The Defense Information Systems Agency wants to improve the military’s cybersecurity posture in 2020 and that focus is evident in the agency’s top priorities for emerging technologies.

Stephen Wallace, systems innovation scientist at the agency’s emerging technology directorate, outlined 10 technologies for the upcoming year during DISA’s annual Forecast to Industry event Nov. 4.

The priorities include:

Assured identity. DISA is taking another look at how the Common Access Card, which currently operates as a point in time authentication, is used today. Over the next year, DISA wants to apply assured identity to its mobile and desktop devices. In addition, officials want to know how they can continuously monitor the user’s identity "in the background. “How can we build a profile of that user’s identity and their day-to-day actions,” Wallace said. “We’ve had a few successful prototypes so far and we expect to do more as time progresses.”

Automation. Wallace stressed that the agency has to apply automation to more workloads. He pointed specifically to data centers, where automation would allow him to increase efficiency on workloads.

Browser isolation. DISA wants to take a new approach to how it defends the Department of Defense Information Network (DoDIN) by taking a browser and operating it in a commercial provider, which then provides a “video stream” back to the user, Wallace said. DISA is evaluating two vendors for the capability in a test that includes 15,000 users, he said. The browser isolation project marked the first two times DISA used its Other Transaction Authority. DISA has rolled this capability out to all agency users, but has eight other partners testing the offering. The goal is to reach 100,000 more users in the next three to six months, Wallace told reporters at a round table. “This is just a test of technology and then we’ll go from there,” Wallace said.

DevSecOps. DISA wants to take the principles of DevSecOps, an approach to secure software development, and apply it to how it deploys products. Wallace said that with similar devices across the agency, it makes sense for DISA to treat the devices as code. By doing so, DISA can easily share information across its programs and be better prepared for re-accreditation of its devices.

Distributed ledger. Though Wallace said that DISA is on the “backside of that hype curve” on blockchain, he told reporters that the agency is testing distributed ledger in one of its data centers to “explore the technology.” Wallace said DISA has found some areas where the product is useful in the logistics realm with data set sharing, simplifying database management by removing the need for a centralized database access.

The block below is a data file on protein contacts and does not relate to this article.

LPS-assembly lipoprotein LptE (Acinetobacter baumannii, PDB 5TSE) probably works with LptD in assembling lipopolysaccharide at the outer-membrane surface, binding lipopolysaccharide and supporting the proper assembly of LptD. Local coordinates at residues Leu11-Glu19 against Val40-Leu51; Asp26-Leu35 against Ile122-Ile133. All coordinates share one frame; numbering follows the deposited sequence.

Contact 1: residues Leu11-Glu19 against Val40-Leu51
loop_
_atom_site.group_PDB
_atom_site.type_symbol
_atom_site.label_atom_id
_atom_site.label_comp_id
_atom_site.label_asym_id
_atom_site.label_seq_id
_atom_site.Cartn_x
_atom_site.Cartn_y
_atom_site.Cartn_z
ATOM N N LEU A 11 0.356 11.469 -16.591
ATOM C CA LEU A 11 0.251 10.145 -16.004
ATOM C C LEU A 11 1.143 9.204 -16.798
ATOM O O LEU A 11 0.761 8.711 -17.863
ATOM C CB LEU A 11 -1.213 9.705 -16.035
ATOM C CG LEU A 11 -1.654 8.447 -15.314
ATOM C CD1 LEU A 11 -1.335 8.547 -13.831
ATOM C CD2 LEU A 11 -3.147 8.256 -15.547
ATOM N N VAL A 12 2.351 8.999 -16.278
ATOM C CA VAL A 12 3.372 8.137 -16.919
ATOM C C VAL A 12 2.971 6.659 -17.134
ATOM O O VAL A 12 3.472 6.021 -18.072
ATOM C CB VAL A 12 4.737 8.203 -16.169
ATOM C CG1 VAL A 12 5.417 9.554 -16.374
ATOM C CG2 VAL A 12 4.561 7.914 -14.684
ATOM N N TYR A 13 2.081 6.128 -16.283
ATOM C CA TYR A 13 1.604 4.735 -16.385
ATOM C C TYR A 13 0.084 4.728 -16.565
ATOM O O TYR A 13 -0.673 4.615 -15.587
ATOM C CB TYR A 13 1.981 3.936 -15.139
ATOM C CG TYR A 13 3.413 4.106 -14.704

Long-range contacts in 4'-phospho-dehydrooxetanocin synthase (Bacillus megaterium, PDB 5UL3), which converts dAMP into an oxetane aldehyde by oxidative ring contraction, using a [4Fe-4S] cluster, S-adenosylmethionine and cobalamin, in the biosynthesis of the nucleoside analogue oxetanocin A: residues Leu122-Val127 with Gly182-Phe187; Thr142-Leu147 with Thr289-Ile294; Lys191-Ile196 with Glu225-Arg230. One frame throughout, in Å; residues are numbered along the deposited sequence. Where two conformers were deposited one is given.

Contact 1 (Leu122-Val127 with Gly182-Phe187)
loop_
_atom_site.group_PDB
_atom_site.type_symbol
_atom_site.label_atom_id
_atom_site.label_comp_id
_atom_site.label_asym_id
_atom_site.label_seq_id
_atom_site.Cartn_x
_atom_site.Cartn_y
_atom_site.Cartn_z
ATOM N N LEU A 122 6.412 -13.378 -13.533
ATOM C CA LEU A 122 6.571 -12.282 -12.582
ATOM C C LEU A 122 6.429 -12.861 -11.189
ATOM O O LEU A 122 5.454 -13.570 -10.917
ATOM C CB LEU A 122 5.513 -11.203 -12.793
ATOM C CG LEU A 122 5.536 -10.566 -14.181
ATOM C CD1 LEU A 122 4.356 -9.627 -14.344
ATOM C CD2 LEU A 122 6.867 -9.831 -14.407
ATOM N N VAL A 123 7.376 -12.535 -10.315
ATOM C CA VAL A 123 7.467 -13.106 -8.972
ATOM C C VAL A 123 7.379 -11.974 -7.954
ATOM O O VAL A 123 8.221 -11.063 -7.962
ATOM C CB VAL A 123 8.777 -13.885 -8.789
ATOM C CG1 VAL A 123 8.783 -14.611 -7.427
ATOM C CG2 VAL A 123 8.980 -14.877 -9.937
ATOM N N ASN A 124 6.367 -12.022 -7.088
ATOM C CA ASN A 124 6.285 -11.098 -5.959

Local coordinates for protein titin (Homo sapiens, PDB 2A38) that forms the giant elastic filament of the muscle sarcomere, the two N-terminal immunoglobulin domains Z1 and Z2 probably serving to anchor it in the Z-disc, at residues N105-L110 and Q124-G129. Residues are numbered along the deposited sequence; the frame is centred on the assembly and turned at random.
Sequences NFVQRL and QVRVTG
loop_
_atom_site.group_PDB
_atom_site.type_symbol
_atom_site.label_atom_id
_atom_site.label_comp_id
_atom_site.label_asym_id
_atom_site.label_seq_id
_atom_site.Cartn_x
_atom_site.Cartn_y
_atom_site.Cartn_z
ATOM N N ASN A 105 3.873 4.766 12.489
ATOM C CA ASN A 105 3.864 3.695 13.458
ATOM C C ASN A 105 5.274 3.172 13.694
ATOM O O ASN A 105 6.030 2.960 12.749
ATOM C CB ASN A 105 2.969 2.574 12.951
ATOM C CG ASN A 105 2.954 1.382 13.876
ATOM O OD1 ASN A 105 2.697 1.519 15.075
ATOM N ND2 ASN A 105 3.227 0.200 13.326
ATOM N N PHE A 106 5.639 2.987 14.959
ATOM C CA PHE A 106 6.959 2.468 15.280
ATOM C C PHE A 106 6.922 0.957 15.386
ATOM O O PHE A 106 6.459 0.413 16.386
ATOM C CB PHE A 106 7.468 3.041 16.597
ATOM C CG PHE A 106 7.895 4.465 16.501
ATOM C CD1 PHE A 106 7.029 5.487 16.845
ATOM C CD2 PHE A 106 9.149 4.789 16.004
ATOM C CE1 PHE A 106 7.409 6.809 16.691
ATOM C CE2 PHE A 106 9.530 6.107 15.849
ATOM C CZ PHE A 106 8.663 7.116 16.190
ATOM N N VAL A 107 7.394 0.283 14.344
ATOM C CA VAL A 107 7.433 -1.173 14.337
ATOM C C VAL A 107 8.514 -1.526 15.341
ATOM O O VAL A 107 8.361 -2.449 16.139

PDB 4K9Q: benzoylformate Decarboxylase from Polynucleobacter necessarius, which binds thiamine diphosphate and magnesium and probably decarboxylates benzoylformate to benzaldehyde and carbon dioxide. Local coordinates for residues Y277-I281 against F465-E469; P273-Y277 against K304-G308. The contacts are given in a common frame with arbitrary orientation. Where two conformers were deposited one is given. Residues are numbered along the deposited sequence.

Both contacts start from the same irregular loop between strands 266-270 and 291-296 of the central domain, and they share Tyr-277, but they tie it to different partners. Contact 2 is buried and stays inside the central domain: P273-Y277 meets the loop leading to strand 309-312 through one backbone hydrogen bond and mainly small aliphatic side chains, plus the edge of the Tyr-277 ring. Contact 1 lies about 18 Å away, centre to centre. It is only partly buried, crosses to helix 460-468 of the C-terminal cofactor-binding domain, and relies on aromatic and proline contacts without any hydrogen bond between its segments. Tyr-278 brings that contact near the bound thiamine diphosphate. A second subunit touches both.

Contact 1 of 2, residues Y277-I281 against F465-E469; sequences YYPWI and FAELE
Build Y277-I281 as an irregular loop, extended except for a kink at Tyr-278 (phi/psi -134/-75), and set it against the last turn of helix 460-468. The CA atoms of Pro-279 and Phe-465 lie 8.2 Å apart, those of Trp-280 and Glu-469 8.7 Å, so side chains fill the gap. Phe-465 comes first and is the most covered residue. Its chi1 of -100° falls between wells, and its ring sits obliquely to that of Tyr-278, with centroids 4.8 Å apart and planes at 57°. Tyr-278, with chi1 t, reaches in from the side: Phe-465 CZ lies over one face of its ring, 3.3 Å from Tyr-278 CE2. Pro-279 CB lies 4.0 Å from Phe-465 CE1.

Artificial intelligence and machine learning. DISA doesn’t have a dedicated AI/ML office, but the agency is interested in the technology and has several use cases for the technology, Wallace said. The agency is using machine learning on some shared identity projects that are constantly validating user identity. “It’s a technology enabler,” Wallace said. “You will see it pop up in a number of things.”

Mobile/desktop convergence. With users spending so much time on mobile devices like tablets and laptops, DISA wants to allow employees to bring these devices into the office and work on them as a desktop. “The idea is that I can have that mobile device that I’m off working with, come into my office, drop it into a cradle [and] I get a full desktop experience and pick it up, walk away and get a full desktop again,” Wallace said. In the future, DISA wants to provide this service across classification levels.

Security orchestration, automation and response (SOAR). SOAR is an automated approach to cybersecurity and incident response and Wallace said DISA has several projects in this realm. “Our adversaries are better leveraging automation, ML/AI,” Wallace said. “We need to get more in the game of automating our response.”

Wireless transport. The emergence of 5G technology will provide DISA with the ability to provide faster network capabilities to the warfighter, Wallace said. DISA is exploring peer-to-peer communication capabilities brought on by 5G that will provide the warfighter to communicate better at the tactical edge. DISA is also looking at network splicing, in which network operators can designate specific parts of their networks for specific activities. Network splicing will allow DISA to “change the way that we basically ship traffic across the carriers’ networks," Wallace said. DISA want to use the technology to harness the faster compute capabilities at the edge that will come with 5G.

Zero trust. Under DISA’s current approach to network security, Wallace said, the agency uses the user credential to identify the user and then places them in the network depending on where they are coming from, like the internet or the DoD’s internal unclassified network. Under a zero trust framework, DISA would add new indicators to verify user identity, like the device the user is using, the time of day and the credential. “We think that we can take many of those concepts ... and apply [them] to what we do for the department,” Wallace said.

Andrew Eversden covers all things defense technology for C4ISRNET. He previously reported on federal IT and cybersecurity for Federal Times and Fifth Domain, and worked as a congressional reporting fellow for the Texas Tribune. He was also a Washington intern for the Durango Herald. Andrew is a graduate of American University.

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